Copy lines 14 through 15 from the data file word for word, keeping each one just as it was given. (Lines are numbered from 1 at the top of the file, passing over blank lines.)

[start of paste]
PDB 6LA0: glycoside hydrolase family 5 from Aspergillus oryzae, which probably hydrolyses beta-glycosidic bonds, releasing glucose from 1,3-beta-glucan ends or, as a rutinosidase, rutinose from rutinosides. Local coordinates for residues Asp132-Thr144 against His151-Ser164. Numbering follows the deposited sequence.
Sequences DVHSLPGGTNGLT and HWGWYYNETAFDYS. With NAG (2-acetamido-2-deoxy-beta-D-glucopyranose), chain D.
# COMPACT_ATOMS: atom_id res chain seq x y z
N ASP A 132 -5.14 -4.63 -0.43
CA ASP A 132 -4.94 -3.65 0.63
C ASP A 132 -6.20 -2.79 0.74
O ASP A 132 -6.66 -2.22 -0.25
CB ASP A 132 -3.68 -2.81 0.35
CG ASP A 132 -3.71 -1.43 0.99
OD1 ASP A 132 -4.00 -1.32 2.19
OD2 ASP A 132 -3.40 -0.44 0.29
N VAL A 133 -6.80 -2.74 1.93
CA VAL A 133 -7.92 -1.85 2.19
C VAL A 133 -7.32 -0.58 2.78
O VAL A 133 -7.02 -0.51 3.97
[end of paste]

C VAL A 133 -7.32 -0.58 2.78
O VAL A 133 -7.02 -0.51 3.97